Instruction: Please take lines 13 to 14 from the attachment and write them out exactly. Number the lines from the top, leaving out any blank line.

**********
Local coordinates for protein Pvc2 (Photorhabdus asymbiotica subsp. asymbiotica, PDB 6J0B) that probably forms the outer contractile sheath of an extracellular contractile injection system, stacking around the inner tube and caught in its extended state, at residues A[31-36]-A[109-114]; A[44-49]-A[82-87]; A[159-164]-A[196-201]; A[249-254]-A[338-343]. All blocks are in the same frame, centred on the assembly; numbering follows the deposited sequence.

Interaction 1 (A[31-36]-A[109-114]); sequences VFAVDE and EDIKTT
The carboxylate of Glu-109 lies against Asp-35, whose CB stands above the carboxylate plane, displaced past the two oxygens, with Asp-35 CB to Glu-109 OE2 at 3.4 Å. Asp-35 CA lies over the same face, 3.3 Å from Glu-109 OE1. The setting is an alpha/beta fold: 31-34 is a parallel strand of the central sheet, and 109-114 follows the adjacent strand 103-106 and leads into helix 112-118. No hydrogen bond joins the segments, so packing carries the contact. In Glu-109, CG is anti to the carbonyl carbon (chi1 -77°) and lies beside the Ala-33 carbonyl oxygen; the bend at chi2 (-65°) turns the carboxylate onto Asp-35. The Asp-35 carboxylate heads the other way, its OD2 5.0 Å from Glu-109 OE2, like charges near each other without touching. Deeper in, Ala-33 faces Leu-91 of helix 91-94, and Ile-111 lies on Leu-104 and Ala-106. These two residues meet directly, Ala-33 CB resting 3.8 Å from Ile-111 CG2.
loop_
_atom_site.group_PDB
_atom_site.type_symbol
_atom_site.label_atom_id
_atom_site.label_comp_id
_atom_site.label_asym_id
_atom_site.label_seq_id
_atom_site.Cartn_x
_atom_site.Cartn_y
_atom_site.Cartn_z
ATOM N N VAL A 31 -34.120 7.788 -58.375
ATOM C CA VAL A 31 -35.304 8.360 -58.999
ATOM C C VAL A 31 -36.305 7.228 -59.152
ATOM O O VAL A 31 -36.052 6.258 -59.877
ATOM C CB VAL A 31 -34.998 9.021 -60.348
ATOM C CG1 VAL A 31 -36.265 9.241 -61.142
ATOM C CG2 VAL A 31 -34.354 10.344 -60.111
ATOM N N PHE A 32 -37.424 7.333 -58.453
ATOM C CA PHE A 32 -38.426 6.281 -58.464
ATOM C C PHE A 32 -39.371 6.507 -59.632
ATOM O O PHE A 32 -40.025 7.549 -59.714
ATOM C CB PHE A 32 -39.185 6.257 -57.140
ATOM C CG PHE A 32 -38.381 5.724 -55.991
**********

_atom_site.Cartn_z
ATOM N N VAL A 31 -34.120 7.788 -58.375